My Free State Story

Representing the Free State Project at a Students for Liberty conference outside of Boston

Representing the Free State Project at a Students for Liberty conference outside of Boston

It finally happened. After well over a decade of toiling tirelessly in the dark, the Free State Project has finally reached its goal of 20,000 signers pledging to move to New Hampshire for liberty in the next five years.

This barely-funded, largely decentralized, volunteer-driven last stand for liberty has taken thousands of individuals contributing their all for a rash dream: liberty in our lifetime. I can’t disrespect all the others who worked towards this goal by attempting to speak for them. Instead, I’ll only speak for myself.

This is my Free State story.


In early 2012, wasting my time in Phoenix and working side jobs to get by, I decided to restart my old career in public policy in the liberty movement. I went to the Atlas Foundation’s global compendium of pro-free market think tanks, scrolled through the entire list, and applied for a job at each and every one that was hiring, from positions in Washington, D.C. to those in Lima and New Delhi. When I came to New Hampshire listings I noticed the Free State Project, investigated, very much liked what I saw, but noticed they weren’t hiring. I moved on to search for other opportunities, but always kept my eye on those strange rabble-rousers trying something new in almost-Canada.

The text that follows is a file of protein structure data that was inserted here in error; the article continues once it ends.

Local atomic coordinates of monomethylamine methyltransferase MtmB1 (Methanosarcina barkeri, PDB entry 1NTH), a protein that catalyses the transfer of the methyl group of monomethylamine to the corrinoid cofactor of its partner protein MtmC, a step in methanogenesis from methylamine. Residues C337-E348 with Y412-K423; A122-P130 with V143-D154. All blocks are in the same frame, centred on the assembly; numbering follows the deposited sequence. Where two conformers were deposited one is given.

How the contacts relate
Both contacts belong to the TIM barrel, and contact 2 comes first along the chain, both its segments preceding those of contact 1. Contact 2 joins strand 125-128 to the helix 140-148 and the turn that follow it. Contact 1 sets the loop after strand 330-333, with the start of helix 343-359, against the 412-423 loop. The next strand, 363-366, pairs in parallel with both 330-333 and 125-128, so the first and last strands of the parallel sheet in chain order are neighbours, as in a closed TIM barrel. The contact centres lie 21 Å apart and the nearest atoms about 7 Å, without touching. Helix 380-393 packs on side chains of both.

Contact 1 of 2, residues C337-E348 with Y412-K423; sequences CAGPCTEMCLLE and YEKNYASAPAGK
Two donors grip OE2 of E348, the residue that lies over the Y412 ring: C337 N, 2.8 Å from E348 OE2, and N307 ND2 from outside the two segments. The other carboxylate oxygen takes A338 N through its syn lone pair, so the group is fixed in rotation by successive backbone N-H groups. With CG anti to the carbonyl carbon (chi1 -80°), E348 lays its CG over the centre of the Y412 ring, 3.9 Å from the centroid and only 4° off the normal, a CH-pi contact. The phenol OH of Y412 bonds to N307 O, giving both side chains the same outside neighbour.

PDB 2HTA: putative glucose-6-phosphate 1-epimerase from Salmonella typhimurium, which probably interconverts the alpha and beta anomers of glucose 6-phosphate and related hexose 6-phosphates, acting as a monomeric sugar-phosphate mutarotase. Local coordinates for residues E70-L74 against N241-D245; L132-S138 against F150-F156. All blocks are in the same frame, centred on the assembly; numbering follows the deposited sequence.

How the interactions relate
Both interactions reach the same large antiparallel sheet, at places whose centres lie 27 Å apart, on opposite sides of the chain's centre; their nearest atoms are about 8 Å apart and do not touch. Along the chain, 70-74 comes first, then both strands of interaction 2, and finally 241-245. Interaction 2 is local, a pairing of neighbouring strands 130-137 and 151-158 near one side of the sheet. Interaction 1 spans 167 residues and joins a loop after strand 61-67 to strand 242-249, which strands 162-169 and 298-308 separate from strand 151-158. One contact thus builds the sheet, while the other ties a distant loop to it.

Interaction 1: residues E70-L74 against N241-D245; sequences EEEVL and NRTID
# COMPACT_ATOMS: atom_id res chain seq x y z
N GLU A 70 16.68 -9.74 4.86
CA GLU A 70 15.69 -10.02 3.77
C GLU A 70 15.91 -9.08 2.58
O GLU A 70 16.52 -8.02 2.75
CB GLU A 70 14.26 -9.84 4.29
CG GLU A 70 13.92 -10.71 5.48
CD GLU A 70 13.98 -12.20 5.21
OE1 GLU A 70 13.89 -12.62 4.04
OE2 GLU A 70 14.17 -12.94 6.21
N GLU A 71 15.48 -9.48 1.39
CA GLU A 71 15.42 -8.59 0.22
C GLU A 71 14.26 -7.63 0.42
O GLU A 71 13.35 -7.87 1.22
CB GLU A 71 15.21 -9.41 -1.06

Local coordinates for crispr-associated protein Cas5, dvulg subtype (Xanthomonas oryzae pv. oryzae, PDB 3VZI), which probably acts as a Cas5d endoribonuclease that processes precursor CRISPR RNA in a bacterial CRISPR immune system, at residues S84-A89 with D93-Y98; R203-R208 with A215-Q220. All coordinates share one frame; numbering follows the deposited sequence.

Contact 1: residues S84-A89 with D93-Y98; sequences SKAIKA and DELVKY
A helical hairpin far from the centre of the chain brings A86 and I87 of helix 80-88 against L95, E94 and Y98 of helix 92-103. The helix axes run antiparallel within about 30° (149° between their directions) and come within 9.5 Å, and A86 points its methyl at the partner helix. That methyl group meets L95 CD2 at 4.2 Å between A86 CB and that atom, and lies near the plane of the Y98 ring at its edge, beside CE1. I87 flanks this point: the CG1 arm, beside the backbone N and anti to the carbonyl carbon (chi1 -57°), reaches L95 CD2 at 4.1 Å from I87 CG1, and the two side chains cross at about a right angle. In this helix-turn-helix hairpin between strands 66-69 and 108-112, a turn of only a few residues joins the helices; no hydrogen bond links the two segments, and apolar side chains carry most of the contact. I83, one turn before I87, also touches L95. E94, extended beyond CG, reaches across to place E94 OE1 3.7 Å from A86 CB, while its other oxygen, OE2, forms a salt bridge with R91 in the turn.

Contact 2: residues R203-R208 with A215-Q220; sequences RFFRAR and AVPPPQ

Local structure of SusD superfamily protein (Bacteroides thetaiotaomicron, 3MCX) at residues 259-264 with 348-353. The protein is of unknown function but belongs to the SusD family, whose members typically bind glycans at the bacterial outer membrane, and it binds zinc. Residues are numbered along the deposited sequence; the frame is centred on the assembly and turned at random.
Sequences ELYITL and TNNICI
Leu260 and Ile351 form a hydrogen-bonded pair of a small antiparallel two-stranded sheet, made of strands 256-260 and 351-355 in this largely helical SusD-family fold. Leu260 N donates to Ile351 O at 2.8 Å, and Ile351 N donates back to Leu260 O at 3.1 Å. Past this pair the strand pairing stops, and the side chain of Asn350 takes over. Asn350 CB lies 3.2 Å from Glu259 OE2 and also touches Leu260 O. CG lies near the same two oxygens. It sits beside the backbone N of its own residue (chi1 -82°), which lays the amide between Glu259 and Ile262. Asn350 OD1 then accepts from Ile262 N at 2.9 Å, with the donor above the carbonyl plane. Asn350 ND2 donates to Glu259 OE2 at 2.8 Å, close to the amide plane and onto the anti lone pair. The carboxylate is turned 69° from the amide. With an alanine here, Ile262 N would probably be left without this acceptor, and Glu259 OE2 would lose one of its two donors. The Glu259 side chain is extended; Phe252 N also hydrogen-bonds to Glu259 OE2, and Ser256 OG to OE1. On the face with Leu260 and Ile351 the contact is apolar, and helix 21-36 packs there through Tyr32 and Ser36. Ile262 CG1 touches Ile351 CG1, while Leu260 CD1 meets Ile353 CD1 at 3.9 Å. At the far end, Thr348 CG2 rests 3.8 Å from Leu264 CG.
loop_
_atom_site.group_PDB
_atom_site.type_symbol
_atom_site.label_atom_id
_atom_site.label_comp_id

Tattoo of my mover number

Tattoo of my mover number

It wouldn’t take long for me to notice that something special was going on in New Hampshire. The moment that decisively made up my mind happened in December of 2012. Cynthia Chase, government-loving state legislator from the isolated socialist stronghold of Keene, declared that Free Staters were the single greatest threat to her state, and that she wished to restrict their freedoms in hopes of making them go away. An epiphany struck that hasn’t left me since: the Free State Project was going to succeed. I didn’t suspect; I knew it for sure. With barely 5% of the final mover goal actually in the state, they had somehow managed to strike terror into the heart of the fell liberty-loathing beast. I somehow felt what I now know in concrete terms: the movement had already amassed enough industrious, selfless, effective, and relentless activists to carry the project’s momentum through to completion. I signed the pledge to move on December 31st of 2012. Except I didn’t agree to the usual pledge to move within five years of the 20,000 signers being reached. I promised to move within a year, by the end of 2013, other signers be damned.